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Slavery in Supply Chains: Time for Business to Step Up

16 Sep 2014
Peter Nicholls and Laura McManus
Photo taken in Haiti. Image credit: Flickr (Cecilia)

Today, in globalised economies, modern slavery permeates all industries and manifests in different forms of forced and exploitative labour conditions. As an umbrella term, modern slavery includes practices such as human trafficking, forced labour and slavery-like practices such as debt bondage, sale or exploitation of children and forced or servile marriage. This includes underpaid factory workers, children labouring in the fishing, mining and cocoa sectors and men working in brick kilns, tied to their employer through years of generational debt. While varied in nature, all involve one person depriving another person of their liberty, in order to exploit them for personal or commercial gain.

A recent report from the International Labour Organisation (ILO), Profits and Poverty: The Economics of Forced Labour, estimates the annual profits generated from forced labor to be $150 billion. The report also identifies that 90% of forced labour in the world occurs in the private economy. Modern slavery in the private economy violates many fundamental human rights including freedom of movement, freedom of association, free choice of employment and extreme but not uncommon cases, freedom from torture or cruel, inhuman or degrading treatment or punishment.

Yet, the Global Slavery Index estimates that, somewhere in the world today, there are nearly 30 million people in modern slavery. While every country in the world has outlawed slavery, it still exists in each and every one. 

What does slavery in supply chains look like?

Today, modern slavery sometimes still takes the form of buying and selling of human beings. The Guardian exposé of human trafficking in the Thai fishing industry reveals the horrendous condition of men sold for the equivalent of AU$600 and forced to work years at sea with little to no pay. More widespread is victims of modern forms of slavery controlled through a combination of more subtle means. This includes:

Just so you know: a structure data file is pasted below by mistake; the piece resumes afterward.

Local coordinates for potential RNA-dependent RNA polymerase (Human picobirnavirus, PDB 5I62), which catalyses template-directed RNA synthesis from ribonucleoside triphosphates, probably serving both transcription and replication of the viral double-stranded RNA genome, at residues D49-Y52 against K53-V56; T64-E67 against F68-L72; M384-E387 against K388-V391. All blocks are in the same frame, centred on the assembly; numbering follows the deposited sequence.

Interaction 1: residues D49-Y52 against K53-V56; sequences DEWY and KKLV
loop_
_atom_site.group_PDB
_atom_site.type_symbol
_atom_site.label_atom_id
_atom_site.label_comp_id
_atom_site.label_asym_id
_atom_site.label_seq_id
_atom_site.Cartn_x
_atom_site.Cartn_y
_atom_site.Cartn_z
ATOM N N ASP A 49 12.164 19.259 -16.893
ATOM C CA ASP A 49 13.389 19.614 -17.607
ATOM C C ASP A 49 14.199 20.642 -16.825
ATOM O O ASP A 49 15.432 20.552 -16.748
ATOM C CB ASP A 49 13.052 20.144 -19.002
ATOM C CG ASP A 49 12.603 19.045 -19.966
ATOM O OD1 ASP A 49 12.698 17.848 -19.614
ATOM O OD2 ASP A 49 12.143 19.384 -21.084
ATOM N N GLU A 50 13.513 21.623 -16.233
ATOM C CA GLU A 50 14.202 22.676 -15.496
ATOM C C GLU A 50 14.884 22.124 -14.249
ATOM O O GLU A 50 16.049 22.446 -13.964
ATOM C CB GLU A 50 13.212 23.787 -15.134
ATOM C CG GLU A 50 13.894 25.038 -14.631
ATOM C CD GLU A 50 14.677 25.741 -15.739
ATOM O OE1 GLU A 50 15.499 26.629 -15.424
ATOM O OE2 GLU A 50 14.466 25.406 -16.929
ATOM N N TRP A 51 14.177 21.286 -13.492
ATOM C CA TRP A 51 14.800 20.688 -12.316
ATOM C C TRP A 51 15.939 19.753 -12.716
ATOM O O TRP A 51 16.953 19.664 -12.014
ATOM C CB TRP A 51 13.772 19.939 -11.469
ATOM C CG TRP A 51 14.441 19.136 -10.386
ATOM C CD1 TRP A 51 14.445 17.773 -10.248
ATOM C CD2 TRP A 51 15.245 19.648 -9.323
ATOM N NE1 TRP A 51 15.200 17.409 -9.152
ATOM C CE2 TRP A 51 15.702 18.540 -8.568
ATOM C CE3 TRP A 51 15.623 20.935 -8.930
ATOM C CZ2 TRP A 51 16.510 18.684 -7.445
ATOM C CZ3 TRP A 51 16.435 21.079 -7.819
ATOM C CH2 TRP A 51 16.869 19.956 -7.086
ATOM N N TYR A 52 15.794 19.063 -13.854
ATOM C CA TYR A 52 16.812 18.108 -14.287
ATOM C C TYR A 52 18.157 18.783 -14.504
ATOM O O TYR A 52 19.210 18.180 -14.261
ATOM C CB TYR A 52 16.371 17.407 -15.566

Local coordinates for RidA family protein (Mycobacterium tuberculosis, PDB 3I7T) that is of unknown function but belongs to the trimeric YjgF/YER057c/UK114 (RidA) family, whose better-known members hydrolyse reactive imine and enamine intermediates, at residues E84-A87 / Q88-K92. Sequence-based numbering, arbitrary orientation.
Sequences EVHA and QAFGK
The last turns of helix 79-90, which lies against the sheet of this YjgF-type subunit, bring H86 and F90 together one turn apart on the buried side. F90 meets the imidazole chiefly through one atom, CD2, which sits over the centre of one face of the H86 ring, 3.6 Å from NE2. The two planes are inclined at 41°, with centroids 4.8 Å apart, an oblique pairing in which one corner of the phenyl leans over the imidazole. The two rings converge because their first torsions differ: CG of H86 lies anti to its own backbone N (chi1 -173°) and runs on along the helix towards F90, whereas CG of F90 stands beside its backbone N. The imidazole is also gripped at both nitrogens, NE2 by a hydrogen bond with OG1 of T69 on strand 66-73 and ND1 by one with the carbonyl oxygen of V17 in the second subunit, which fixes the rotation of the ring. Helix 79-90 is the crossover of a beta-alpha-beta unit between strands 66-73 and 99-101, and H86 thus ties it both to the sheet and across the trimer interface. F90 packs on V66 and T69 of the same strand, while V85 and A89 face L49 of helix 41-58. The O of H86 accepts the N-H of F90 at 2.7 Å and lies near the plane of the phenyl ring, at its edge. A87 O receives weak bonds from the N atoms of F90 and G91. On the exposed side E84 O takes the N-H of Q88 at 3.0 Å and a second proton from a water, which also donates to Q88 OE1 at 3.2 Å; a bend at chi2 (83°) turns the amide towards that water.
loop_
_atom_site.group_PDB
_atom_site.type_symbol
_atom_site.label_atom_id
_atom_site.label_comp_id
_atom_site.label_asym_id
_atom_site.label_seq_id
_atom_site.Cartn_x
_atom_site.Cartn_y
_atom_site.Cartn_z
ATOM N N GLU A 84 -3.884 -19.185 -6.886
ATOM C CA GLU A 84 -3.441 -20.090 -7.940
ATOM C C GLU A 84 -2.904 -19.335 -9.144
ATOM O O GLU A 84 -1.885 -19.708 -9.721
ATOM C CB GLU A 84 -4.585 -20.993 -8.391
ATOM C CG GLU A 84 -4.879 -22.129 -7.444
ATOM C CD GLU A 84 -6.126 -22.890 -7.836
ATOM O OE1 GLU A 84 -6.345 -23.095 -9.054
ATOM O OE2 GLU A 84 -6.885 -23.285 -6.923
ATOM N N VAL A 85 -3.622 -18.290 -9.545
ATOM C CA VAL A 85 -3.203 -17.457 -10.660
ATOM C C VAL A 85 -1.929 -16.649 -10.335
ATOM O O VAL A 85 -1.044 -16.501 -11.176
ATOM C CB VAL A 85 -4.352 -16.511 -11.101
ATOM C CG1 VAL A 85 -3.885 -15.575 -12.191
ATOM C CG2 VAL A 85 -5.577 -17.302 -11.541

• Payment of high recruitment fees that results in a situation of debt bondage;
  • Retention of passports and identity documents that limits freedom of movement;
  • Working excessive overtime beyond legal or code of conduct limits;
  • Misinformation about the nature of work and unlawful contract changes; and
  • Undocumented migrants threatened with notification of authorities if they leave employment without permission.

When considered as such, it is not surprising that companies could well find these practices in their supply chains. It is not easy to identify, however, and can exist in a complex web of sub-suppliers, sub-contractors, multiple tiers deep and across multiple jurisdictions.

To put this in perspective, in the 2012-2013 financial year, Fortescue Metals Group (FMG) spend on projects and operations combined exceeded over $10 billion. FMG’s supply chain extends to around 3000 suppliers in 19 countries mainly across Australia, Asia and Europe. In 2012 a social audit was conducted on a major supplier in the Middle East to investigate the labour and living conditions of workers. Through the auditor’s detailed interviews with a sample of over 100 workers, a confronting fact emerged: there were people in FMG’s supply chain whose passports were being held, and who effectively couldn’t leave their jobs because of debts they had paid to agents. Through a failure to check recruitment practices and its passport practices, FMG’s supplier was creating the conditions ripe for modern slavery.